We're continuing the series with a conversation with Mark Osteen, author of FAKE IT: Fictions of Forgery.
What inspired you to write this book?
I’ve been thinking and writing about questions of originality for two decades. The seed for Fake It was planted when I explored the links between forging (the kind a blacksmith does) and literary forgery in the works of Joyce and Dickens. A few years later I wrote an essay about art forgery in film noir, but the real trigger occurred in 2015 when I perused the materials about the Ireland Shakespeare forgeries at the special collections of the John Hopkins University library. Handling these fascinating old documents and studying this bizarre story—a teenager who forged a “Shakespeare” play and other documents to gratify his father—spurred me to write Fake It.
What did you learn and what are you hoping readers will learn from your book?
I would like readers to think of literary and art forgeries not merely as crimes or ethical violations but also as forms of creation that differ very little from “legitimate” creative works. The book shows repeatedly how forging fosters fresh authorial and artistic identities for perpetrators. Any forgery or hoax, I argue, is only as good as the stories that surround it; therefore, I hope readers learn that every forgery is both a story and a kernel from which other stories grow. Doing this research introduced me to dozens of literary and visual art works and to an array of colorful and compelling liars, frauds and cheats (and their victims). Studying their lives and careers shed a glaring light on our current political crisis and proved that self-delusion, confirmation bias, feelings of resentment, and mistrust of expert opinion are traits that con artists have exploited for centuries.
What surprised you the most in the process of writing your book?
At first each forgery seemed unique, so I wondered how I could synthesize such a wide range of examples. But as I continued, resemblances and patterns emerged that enabled me to present the Fifteen Theses about Forgery that introduce the book. One of the most surprising discoveries was that forgers usually target specific victims; another was that not all seek to make a lot of money. I also came to understand the essential paradox of forgery: forgers and frauds crave recognition, and yet a forgery succeeds only if the forger is NOT recognized. Every forger in the book grapples with this conundrum.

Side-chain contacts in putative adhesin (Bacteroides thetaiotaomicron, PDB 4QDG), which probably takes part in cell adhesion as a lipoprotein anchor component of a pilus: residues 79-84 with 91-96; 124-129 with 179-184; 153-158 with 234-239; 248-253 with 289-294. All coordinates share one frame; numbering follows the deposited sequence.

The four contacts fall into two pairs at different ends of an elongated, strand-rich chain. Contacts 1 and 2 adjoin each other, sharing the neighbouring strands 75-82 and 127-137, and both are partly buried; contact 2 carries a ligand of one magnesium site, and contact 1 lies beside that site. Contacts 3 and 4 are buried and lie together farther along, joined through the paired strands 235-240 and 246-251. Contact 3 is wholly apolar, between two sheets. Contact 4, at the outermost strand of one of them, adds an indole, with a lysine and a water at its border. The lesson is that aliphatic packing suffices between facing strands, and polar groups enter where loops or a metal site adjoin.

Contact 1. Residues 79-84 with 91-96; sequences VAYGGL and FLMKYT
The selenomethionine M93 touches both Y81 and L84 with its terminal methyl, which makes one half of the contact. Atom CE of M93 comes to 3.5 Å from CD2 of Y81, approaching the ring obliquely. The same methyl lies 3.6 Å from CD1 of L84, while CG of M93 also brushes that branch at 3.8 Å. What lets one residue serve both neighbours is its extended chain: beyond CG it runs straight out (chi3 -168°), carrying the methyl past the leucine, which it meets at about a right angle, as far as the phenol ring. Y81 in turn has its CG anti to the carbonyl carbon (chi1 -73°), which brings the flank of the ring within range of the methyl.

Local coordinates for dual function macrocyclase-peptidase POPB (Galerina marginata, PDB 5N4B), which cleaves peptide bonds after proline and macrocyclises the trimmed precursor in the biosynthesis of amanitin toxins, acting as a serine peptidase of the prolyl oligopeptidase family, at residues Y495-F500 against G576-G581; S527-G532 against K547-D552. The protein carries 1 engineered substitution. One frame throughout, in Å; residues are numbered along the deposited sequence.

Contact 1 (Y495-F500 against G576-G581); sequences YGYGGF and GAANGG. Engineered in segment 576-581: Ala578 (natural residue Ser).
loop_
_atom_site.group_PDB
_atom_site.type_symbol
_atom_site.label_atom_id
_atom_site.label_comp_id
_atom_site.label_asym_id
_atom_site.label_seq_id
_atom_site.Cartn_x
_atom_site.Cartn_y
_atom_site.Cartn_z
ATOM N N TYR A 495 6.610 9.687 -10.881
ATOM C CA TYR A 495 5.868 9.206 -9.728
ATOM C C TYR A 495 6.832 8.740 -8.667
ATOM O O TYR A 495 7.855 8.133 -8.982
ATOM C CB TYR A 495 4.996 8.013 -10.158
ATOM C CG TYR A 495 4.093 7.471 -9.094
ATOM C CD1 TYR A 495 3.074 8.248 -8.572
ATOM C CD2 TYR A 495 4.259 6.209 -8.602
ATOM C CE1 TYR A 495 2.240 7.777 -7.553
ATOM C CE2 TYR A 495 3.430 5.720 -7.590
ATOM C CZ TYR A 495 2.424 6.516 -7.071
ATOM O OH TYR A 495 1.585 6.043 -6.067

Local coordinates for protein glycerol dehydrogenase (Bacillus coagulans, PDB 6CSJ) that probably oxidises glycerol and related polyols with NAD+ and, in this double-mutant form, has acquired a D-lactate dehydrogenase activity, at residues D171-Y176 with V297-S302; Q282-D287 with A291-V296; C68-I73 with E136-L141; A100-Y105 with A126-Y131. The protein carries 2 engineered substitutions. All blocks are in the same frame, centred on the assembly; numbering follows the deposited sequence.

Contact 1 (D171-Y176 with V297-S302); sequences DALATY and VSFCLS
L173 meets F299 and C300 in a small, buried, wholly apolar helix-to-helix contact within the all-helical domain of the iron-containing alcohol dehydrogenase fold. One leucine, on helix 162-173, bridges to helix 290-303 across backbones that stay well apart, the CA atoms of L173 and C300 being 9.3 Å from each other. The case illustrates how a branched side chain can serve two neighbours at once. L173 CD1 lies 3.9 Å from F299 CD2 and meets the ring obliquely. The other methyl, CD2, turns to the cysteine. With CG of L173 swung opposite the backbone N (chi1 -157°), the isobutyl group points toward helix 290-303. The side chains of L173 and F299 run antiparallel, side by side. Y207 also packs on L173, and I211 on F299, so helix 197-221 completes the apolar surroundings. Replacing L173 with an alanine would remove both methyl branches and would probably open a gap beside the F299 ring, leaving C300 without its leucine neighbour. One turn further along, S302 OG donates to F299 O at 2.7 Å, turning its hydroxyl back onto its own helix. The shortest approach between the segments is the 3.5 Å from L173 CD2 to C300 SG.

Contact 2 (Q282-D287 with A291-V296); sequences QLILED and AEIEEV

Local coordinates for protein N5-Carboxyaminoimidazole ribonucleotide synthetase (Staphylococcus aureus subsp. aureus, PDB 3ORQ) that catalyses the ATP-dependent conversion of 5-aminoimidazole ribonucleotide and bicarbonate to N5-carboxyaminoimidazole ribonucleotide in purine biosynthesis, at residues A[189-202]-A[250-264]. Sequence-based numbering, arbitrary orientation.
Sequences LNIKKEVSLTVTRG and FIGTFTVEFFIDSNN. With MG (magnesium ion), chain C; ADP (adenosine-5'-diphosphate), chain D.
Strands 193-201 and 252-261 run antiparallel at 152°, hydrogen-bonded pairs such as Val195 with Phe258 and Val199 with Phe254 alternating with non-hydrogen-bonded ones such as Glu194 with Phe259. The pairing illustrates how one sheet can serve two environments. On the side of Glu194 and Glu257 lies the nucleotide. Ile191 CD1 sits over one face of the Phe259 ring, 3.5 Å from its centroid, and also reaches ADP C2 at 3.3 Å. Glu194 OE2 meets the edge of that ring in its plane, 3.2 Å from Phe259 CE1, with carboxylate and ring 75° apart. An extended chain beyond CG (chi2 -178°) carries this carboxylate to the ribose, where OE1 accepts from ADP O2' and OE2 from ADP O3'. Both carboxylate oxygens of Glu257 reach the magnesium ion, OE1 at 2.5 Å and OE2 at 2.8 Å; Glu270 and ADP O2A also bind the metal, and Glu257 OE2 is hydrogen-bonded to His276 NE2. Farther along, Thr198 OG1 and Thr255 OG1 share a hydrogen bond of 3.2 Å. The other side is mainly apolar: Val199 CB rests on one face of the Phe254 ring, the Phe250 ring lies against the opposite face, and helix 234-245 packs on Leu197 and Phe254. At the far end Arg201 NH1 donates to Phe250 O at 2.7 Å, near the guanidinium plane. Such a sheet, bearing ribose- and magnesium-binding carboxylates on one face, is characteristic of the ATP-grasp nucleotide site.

What’s your favorite anecdote from your book?
There are so many that it is difficult to select just one, but here goes. Nineteen-year-old William-Henry Ireland had already forged several documents—including a will and other legal documents—that he signed with the names of Shakespeare and his real-life associate John Heminges. But when the lawyer Albany Wallace produced a document actually signed by Heminges, it looked like the jig was up. But no: young Ireland dashed to his office (where he kept his forgery materials) and returned with a new document and a new story. He blithely claimed that he had found a second document bearing a signature that resembled the real one. Then, with amazing chutzpah, William-Henry wove a whopper: there were two John Heminges in Shakespeare’s circle, he claimed, a tall and a short one. Short John had signed the document that Ireland had forged, Long John the real one. Wallis credited this cock-and-bill story, convinced that nobody could have pulled off such a stratagem in so brief a time. In fact, the young man had raced to his office, fabricated the new document, invented the explanation, and returned home with it, all in just 75 minutes. I came to admire the kid’s velocity as much as his audacity!
I’m editing the Library of American’s collection of Don DeLillo’s works. The first volume, containing his novels of the 1980s, is due out in fall, 2022. I’ve also written several other essays on a variety of topics—from James Joyce and Alfred Hitchcock to the Beatles and autistic artists —that are in various stages of the publishing pipeline. I’m also considering a book about jazz authorship, crafting some creative nonfiction pieces, and working on a novel.